The shares of mining companies are booming on the back of bouyant commodity prices. How did the super-cycle turn into a rollercoaster?
Remember the commodity super-cycle? The theory, popularised investor and author Jim Rogers, was that commodity prices followed long bull and bear phases dubbed super-cycles. The latest bull phase started in 1999, and was apparently set to run for 17 years.
The super-cycle concept really gained currency in 2006 and 2007 as a justification for the steep climb in the value of mining companies.
Commodity prices had surged as predicted, and mining giants like BHP Billiton (LSE: BLT) and Rio Tinto (LSE: RIO) threw off cash like confetti. They were also seemingly cheap -- often on single digit P/Es.
But to believe the big miners remained good investments, you had to believe the earnings side of the P/E equation would stay near record highs. Believing that unusual peaks will continue in investment terms usually means signing up to some grand new theory, and the super-cycle concept fitted the bill.
Unfortunately, like the dotcom-based New Economy and the notion that U.S. house prices could never fall, the super-cycle theory proved bunkum.
From super-cycle to super-slump
Commodity prices collapsed in late 2008, falling to six-year lows by December. According to Barclays Capital, the 60% drop in the price of copper, zinc and lead exceeded the equivalent slump in the Great Depression.
Where commodity prices led, miners followed:
|Company||2008 High||Subsequent Low||Decline|
|Xstrata (LSE: XTA)||2,515p||289p||89%|
|Rio Tinto (LSE: RIO)||7,167p||995p||86%|
|Lonmin (LSE: LMI)||3,700p||536.5p||86%|
|Anglo American (LSE:AAL)||3,683p||906p||75%|
|BHP Billiton (LSE: BLT)||2,005p||731.5p||64%|
As investors pulled money out of the equity markets, some said we were heading for a second Great Depression -- assuming it wasn't worse. Previously cocksure companies like Xstrata and Rio Tinto announced rights issues or raised money from large investors to batten down their debt-laden balance sheets against the storm.
Yet as ever, what in hindsight was the point of maximum pessimism proved a great buying opportunity. Earlier this week commodity prices hit a seven-month high, and the S&P GSCI spot commodities index is up 30% on the year.
Mining companies have bounced back, too:
The decline and subsequent rise of mining shares is extraordinary. But don't concentrate on the extremes -- only stock market historians buy at the bottom and sell at the top.
The point is that far from the steady march upwards promised by the more naive interpretations of the super-cycle theory, resources and the companies that pursue them have risen and fallen with the economic outlook.
Was the super-cycle theory wrong?
Proponents of the super-cycle theory, buoyed by recent gains, argue it's still on track. Nobody said there wouldn't be speed bumps along the way. I'd say a bullish theory that brushes over 80% declines isn't of much use in practical terms when investing.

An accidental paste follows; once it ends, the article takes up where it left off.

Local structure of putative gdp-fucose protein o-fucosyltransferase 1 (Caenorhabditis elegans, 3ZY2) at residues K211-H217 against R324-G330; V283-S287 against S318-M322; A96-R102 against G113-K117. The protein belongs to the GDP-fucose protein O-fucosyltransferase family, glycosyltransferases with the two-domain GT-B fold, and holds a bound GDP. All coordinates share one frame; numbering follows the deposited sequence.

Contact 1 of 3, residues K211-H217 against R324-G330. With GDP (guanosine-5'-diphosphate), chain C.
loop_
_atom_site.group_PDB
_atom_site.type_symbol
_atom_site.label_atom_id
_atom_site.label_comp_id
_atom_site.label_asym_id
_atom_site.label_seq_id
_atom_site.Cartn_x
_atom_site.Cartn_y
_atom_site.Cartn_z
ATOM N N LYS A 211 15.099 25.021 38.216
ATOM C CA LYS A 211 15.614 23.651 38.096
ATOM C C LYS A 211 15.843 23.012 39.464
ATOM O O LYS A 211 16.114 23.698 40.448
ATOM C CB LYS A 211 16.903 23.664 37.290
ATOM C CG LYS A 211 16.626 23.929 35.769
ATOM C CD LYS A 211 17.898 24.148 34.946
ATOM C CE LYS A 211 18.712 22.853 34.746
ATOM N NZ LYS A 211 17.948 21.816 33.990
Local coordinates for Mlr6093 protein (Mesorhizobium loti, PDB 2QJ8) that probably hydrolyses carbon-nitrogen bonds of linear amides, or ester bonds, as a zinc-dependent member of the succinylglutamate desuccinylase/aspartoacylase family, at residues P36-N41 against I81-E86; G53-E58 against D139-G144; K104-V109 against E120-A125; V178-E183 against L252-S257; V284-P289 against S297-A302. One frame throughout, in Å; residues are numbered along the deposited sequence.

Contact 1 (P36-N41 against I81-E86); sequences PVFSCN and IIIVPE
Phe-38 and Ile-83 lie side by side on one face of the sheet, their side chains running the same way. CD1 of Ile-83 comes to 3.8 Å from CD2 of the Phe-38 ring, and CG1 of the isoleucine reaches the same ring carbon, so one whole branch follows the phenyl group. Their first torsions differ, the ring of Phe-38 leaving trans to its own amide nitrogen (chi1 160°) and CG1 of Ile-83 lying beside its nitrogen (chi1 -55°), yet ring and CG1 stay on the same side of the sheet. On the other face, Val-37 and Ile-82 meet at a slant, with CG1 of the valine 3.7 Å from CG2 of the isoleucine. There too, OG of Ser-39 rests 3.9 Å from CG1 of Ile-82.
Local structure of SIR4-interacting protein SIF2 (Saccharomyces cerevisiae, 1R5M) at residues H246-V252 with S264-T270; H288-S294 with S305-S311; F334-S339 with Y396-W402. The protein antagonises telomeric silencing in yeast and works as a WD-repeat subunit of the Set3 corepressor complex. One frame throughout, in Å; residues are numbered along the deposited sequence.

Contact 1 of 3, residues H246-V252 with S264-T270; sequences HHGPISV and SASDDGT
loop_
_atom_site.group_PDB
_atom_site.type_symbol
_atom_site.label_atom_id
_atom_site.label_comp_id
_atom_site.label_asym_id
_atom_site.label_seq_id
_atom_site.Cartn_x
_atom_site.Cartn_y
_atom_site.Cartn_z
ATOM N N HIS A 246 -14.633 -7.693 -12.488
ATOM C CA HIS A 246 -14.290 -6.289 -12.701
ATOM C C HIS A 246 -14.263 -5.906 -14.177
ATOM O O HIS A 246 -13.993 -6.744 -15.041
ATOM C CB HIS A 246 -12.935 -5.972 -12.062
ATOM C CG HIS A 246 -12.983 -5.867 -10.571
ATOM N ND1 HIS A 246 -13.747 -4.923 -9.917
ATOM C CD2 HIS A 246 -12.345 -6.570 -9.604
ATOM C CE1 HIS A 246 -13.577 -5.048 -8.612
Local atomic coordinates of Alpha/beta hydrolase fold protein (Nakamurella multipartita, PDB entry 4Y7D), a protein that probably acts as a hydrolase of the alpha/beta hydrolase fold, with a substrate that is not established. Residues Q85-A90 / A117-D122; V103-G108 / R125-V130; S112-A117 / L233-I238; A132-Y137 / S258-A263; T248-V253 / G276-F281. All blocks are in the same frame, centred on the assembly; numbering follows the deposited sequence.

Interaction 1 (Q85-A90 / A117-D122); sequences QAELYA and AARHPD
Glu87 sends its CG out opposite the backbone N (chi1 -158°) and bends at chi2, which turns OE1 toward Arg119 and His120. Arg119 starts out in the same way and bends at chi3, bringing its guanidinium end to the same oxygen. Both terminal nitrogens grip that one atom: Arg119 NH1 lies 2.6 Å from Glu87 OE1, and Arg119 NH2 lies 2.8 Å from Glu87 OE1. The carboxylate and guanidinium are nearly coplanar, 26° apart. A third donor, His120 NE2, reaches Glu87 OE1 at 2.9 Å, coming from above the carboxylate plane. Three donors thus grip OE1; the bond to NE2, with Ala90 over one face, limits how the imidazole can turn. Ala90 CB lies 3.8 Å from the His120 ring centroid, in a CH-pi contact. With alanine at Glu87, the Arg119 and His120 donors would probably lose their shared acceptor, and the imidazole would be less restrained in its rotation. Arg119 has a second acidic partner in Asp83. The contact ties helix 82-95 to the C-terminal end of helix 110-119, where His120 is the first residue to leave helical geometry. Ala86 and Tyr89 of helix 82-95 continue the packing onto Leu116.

Other super-cyclists point to the once-a-century credit crunch, arguing that the near-collapse of the financial system couldn't be anticipated. As normal conditions have returned, the underpinnings of the bull market have reasserted themselves.
It's true the super-cycle theory wasn't just based on the right-until-proven-wrong dynamics of a typical stock market bubble. The two billion consumers of China and India that joined the global market in the past 20 years really do represent a vast new demand on the world's resources. And even if you believe talk of decade-spanning super-cycles belongs with the horoscopes rather than in the financial pages, there's no doubt the commodity business is inherently cyclical.
Underinvestment when prices are low and the sheer work, time and infrastructure required to dig more stuff up or chop it down means it takes a while for supply to meet rising demand, causing prices to spike up. In turn, the subsequent extra supply tends to overshoot, causing prices to fall and making marginal suppliers uneconomic. Boom and bust is baked into the business model.
The only way was up
Personally, I think the commodity markets have simply been trying to anticipate the outlook for the global economy, just as they have always done.
Not only did commodity prices fall as demand slowed with the US and elsewhere entering recession -- when we faced total financial meltdown, traders presumed more flatscreen TVs, supertankers and Arabica coffee wouldn't top anyone's priority list (unfortunately baked beans, the classic snack of the post-apocalypse, isn't a tradeable commodity).
Now global economic growth is expected to pick up and deflation fear is morphing into inflation phobia, commodity prices are strengthening.
The weakening dollar doesn't hurt. Commodities are priced in dollars, so a lower dollar means you need more greenbacks to buy your barrel of oil or skip load of iron ore, causing their price to go up.
Riding with the super-cyclists
I bought shares in a couple of the more solid mining giants last year on the basis of their dividend yields.
But beyond that, volatility in the commodity markets makes it hard to be sure of miners' future earnings and so their share price in the short-term.
If put on the spot, I'd guess the bargain prices for miners have probably gone, but a resumption in global growth should make them decent investments over 5-10 years. The Chinese and Indians are still building shopping malls and buying mobile phones.
Set against that, there have been new nations joining the global economy for centuries, and over the long-term commodity prices have actually declined relative to output and in real-terms.
So beware a cheery consensus that prices can only double or triple -- it'll probably presage the next leg down on the commodity rollercoaster.
More from Owain Bennallack:
> Disclosure: Owain owns shares in BHP Billiton and Anglo American.